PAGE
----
Protein Shakes, 24 Hour Gyms, Eating Healthy, Tea Tox, Carb Depleting, Paleo.
You have probably heard of one if not all of these terms being thrown around in conversation during everyday life. It’s a fact that people love to talk about body image, especially in the media.
Media effect on body image in 2015 is a serious issue for both males and females. Body image is essentially how people see themselves and how they think other people see them. It is the feelings towards your body, including your perception, imagination, emotions, and physical sensations.
Vonderen and Kinnally’s 2012 study titled ‘Media Effects on Body Image: Examining Media Exposure in the Broader Context of Internal and Other Social Factors’ attempts to examine the connection between media use and body dissatisfaction by juxtaposing the media with the internal factor of self-esteem and other social factors such as peer and parental attitudes (Vonderen & Kinnally: 2012).
The study was conducted in America with 285 female university undergraduate students answering questions about media exposure, comparisons with media figures, self-esteem, parental and peer attitudes toward body shape, and peer comparisons. Despite this being a very thorough study it immediately presents a problem discussing teen body image because no male students were interviewed.
There are also other limitations which are present in this paper which Vonderen and Kinnally (2012) outline. There were several limitations to this study; the sample consisted of undergraduate students primarily from communication students, resulting in a fairly homogenous sample that may be more attentive to media. While the student population was useful for this particular study, the topic is certainly not limited to students and a significantly younger or older sample may prove useful in gathering information for shaping effective health campaigns (Vonderen & Kinnally: 2012).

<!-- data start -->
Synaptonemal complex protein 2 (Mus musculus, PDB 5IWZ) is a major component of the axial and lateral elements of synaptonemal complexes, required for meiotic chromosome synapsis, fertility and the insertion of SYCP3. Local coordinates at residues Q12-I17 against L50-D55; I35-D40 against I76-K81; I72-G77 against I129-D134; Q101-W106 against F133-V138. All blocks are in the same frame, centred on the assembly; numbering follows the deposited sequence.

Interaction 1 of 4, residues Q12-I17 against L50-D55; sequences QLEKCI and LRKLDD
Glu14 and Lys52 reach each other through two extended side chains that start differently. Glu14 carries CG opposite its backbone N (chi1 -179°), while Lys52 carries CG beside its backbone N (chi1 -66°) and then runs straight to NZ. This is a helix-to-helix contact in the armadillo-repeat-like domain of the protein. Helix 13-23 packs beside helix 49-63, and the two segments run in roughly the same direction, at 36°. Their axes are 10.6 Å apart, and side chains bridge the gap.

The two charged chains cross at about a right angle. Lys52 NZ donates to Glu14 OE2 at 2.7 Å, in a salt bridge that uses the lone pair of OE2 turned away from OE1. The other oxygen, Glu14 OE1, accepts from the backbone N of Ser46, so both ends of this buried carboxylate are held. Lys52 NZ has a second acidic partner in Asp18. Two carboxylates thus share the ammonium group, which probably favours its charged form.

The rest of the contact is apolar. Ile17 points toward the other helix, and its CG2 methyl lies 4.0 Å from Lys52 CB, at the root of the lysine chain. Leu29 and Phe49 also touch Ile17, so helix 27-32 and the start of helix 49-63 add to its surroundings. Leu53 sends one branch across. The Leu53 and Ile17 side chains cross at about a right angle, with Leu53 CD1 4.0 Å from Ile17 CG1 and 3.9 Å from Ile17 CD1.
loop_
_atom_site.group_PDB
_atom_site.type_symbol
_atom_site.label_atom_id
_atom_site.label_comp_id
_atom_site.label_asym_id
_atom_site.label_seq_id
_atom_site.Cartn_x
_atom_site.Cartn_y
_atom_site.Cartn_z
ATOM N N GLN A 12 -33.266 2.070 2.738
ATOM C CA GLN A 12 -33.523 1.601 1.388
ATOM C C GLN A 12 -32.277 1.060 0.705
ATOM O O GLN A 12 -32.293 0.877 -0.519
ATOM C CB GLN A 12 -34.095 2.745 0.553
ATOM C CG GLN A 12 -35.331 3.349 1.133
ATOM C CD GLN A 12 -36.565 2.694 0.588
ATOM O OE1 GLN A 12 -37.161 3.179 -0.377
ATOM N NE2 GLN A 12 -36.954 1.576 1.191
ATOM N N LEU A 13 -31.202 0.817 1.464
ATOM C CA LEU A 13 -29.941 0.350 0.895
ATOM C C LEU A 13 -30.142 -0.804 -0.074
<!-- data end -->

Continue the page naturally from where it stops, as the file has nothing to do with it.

Despite this paper focusing on women’s body image alone Vonderen and Kinnally analyse the situation perfectly. They discuss the mediated thin-ideal woman ideal that is present in mainstream media causes women turn to the media for information about how to look (Vonderen & Kinnally: 2012). Consequently, women who are heavy viewers of thin-ideal media may develop the attitude that thinness is socially desirable, experience greater body dissatisfaction, and engage in weight loss behaviours and cosmetic surgery in an attempt to measure up to the standard they observe (Vonderen & Kinnally: 2012).
Triplett (2007) agrees with Vonderen and Kinnally’s theory (2012) reinforcing that there exists a weight prejudice in our society that is reinforced not only by media, but also by social interactions with peers and parents and that thinness often has a very positive connotation, one that denotes success and social desirability. Hendriks & Burgoon (2003) takes a different approach to viewing body image in the media. His theory is that attractive people achieve more in our society and that they are viewed as more successful and happier with their lives.
Vonderen and Kinnally (2012) present a well research study which coincides with numerous other papers written on the topic of body image. They conclude their paper with a relevant quote towards the issue. “It is nearly impossible to find the exact origin of body image attitudes. Instead it may be more useful to consider that the variables serve to reinforce one another and strengthen existing attitudes, despite where they originate” (Vonderen & Kinnally: 2012: pg 53).
Vonderen, K. & Kinnally, W. 2012, ‘Media Effects on Body Image: Examining Media Exposure in the Broader Context of Internal and Other Social Factors’, American Communication Journal, Vol 14:2
Triplett, L. 2007, ‘The Blame Game: A first glimpse at the socially acceptable causes of female fatness’. Conference Papers — International Communication Association, 1-27.